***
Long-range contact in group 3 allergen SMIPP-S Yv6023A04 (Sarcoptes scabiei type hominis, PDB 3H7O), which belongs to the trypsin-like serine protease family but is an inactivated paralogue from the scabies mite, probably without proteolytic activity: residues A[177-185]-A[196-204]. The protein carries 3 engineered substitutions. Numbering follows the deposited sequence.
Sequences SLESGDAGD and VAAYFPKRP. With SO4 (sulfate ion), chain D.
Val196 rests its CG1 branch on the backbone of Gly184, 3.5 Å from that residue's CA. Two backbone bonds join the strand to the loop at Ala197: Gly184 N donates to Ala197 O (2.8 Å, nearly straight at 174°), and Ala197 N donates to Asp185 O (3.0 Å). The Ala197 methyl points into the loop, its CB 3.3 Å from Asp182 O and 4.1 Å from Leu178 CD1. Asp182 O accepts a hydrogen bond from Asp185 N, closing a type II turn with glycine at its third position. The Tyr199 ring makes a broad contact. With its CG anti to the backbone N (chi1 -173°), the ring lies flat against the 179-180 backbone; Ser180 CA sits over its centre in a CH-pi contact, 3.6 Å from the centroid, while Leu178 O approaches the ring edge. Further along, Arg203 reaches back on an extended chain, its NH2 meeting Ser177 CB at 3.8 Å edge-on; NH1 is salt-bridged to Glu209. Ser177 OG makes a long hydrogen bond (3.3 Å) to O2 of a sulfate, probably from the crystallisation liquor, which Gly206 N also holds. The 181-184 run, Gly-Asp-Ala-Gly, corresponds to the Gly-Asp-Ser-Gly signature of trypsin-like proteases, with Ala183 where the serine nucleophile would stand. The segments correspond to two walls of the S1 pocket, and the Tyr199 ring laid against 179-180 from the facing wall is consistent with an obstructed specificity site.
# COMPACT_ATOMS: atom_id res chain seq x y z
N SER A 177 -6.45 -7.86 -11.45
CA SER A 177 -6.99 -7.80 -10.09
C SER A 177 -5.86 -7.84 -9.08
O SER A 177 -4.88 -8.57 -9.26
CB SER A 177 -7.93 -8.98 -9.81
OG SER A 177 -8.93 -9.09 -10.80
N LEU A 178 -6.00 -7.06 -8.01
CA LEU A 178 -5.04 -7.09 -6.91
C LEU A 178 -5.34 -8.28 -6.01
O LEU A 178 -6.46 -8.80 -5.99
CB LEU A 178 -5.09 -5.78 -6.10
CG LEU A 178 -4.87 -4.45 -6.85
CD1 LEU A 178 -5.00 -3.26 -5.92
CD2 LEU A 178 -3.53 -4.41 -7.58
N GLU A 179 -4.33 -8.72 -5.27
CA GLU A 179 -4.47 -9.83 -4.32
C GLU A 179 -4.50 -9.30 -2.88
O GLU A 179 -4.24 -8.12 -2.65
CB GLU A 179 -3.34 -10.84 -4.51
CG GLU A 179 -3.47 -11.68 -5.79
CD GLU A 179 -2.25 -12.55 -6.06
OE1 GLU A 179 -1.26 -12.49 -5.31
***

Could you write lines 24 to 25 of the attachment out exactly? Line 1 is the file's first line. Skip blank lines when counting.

CG GLU A 179 -3.47 -11.68 -5.79
CD GLU A 179 -2.25 -12.55 -6.06